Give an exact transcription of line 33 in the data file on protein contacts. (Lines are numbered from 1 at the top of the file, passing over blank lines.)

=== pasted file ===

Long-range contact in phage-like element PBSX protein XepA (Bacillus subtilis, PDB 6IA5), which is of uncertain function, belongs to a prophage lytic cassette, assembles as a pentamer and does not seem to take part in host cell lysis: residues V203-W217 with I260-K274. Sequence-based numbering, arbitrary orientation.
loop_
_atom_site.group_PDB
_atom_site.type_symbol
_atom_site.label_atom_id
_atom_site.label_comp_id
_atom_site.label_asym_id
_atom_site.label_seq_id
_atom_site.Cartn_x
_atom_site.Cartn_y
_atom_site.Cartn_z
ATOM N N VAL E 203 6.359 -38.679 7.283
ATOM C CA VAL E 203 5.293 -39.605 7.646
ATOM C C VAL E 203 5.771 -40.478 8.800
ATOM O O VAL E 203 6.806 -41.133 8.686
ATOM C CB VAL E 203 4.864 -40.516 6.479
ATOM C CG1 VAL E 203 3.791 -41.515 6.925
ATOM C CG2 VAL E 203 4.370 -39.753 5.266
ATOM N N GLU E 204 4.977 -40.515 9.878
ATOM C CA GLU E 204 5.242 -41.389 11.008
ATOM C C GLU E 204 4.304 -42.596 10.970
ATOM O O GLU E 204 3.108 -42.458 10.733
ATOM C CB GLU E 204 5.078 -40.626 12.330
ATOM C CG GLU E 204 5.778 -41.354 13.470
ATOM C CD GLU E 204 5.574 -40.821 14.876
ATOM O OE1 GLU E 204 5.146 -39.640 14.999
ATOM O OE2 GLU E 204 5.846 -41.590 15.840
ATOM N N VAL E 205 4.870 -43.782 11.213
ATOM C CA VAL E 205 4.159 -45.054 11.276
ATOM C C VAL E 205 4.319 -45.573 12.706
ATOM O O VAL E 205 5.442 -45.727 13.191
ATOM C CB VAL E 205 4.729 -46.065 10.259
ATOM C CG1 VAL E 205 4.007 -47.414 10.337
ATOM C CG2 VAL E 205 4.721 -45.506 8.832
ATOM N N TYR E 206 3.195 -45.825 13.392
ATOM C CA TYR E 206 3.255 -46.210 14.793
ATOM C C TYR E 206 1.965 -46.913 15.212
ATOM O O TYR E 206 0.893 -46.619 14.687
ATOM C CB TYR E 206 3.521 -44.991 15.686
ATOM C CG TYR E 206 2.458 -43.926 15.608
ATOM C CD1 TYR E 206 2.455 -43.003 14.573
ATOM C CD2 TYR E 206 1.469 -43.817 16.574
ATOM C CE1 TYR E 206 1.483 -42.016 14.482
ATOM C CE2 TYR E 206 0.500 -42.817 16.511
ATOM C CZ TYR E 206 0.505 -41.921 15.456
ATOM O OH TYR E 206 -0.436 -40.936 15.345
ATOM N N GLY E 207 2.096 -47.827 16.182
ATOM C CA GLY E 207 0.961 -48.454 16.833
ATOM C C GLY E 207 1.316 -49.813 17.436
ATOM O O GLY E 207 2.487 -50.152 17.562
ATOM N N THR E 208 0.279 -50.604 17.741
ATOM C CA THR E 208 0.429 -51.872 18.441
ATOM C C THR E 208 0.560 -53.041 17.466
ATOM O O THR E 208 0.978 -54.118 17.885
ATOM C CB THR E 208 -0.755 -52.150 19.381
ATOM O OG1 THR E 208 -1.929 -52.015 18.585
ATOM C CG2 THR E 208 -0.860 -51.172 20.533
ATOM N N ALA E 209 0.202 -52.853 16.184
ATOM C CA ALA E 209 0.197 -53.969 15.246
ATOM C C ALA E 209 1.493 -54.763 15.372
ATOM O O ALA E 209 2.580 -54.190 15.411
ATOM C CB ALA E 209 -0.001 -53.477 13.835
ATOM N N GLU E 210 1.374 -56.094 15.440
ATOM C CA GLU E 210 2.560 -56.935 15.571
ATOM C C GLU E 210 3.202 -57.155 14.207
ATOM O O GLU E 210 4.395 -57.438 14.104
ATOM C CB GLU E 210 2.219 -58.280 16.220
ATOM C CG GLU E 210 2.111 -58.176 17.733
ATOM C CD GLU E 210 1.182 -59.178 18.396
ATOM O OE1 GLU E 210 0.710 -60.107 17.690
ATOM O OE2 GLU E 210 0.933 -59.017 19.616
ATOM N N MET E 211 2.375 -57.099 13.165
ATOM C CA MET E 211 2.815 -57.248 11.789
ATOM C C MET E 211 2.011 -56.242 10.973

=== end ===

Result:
ATOM C CG1 VAL E 205 4.007 -47.414 10.337